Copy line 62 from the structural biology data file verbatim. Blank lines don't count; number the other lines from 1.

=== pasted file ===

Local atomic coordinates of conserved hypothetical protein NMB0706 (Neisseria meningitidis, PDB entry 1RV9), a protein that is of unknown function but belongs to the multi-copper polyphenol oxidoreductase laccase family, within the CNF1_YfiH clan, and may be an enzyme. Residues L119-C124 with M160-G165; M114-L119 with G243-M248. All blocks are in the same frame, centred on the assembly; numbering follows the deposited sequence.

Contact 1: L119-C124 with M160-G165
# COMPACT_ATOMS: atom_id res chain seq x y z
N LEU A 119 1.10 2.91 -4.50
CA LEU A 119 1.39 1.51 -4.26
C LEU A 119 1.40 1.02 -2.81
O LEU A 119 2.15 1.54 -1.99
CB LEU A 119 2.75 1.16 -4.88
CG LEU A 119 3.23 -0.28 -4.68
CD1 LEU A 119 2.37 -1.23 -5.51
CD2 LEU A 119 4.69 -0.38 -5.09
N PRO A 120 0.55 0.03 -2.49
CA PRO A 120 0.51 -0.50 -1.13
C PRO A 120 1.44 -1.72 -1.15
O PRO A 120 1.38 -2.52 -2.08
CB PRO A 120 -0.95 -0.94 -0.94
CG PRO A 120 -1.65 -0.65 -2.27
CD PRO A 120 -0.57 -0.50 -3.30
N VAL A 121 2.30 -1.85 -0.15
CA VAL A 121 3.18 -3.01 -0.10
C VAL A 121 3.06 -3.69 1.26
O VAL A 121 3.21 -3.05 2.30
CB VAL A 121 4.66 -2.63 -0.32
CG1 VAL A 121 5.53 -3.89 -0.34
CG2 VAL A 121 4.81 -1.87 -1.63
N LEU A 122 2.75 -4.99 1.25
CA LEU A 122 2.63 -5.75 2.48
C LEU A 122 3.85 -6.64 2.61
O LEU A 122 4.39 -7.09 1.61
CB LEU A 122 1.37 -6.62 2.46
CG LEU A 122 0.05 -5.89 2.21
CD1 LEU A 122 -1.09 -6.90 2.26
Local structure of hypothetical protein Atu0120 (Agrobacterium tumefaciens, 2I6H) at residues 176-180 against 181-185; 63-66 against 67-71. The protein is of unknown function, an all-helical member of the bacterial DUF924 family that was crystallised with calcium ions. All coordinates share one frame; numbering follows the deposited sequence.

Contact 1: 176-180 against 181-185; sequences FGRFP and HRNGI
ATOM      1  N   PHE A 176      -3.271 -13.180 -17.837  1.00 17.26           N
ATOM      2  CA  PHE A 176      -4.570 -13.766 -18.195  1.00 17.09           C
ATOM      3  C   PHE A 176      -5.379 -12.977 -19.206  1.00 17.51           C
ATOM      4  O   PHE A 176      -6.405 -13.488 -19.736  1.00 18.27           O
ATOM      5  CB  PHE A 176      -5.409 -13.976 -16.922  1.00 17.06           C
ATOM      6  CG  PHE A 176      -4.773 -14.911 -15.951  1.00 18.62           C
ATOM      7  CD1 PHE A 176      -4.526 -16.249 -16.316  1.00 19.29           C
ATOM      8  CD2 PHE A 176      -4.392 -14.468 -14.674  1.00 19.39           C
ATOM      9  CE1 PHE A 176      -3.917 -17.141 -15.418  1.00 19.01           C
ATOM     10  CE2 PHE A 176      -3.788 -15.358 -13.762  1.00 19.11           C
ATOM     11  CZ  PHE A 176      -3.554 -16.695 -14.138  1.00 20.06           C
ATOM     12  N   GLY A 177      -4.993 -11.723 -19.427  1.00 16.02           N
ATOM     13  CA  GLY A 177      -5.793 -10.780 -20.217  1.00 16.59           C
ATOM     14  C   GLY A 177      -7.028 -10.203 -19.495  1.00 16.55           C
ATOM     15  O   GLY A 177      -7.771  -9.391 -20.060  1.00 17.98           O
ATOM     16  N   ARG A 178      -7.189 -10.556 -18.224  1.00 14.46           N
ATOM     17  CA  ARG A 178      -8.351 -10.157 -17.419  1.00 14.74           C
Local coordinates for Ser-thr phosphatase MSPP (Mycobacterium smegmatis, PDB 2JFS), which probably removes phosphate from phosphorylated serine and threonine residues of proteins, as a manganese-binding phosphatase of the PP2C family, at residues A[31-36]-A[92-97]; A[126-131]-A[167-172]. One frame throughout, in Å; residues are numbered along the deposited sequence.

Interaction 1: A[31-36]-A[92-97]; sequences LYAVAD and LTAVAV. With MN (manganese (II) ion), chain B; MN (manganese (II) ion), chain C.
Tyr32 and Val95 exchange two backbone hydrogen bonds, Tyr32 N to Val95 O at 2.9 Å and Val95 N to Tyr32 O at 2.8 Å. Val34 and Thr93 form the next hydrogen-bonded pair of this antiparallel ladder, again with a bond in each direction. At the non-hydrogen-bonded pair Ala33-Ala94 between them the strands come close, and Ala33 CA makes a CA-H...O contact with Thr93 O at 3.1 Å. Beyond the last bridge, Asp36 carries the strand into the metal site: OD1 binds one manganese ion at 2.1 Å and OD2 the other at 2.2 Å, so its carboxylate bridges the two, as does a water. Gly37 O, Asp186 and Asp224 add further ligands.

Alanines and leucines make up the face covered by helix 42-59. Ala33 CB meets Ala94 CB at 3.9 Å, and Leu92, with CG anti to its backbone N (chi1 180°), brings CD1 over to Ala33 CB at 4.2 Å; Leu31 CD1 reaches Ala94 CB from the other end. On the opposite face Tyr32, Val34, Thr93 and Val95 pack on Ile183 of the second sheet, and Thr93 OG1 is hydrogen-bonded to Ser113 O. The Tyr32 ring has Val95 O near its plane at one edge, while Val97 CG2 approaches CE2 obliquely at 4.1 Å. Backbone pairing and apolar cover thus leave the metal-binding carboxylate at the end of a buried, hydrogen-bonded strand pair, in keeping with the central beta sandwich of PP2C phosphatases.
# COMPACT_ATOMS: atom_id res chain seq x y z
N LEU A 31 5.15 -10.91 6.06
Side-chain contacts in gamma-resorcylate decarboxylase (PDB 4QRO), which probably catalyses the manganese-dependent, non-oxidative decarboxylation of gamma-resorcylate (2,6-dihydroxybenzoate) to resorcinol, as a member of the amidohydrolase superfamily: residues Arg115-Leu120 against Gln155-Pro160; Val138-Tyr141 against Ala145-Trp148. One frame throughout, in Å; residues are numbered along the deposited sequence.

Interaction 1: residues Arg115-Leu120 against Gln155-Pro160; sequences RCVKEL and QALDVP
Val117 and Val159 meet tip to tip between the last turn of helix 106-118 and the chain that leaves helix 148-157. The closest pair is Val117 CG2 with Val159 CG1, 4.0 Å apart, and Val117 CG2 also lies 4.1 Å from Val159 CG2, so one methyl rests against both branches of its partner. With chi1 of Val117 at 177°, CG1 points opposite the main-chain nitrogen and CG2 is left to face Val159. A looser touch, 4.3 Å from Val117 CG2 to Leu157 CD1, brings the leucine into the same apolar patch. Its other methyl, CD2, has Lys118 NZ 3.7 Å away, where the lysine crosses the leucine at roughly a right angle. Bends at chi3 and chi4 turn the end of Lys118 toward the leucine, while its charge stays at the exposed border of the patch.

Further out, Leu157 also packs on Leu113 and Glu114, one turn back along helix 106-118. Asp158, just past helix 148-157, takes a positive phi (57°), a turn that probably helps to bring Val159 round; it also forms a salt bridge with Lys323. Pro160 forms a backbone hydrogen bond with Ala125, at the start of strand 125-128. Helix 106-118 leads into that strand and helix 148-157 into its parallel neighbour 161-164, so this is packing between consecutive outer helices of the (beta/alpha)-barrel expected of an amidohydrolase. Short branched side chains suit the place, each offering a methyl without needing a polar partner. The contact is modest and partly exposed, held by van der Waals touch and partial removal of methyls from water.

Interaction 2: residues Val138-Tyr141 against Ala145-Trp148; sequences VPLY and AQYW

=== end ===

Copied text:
Interaction 2: residues Val138-Tyr141 against Ala145-Trp148; sequences VPLY and AQYW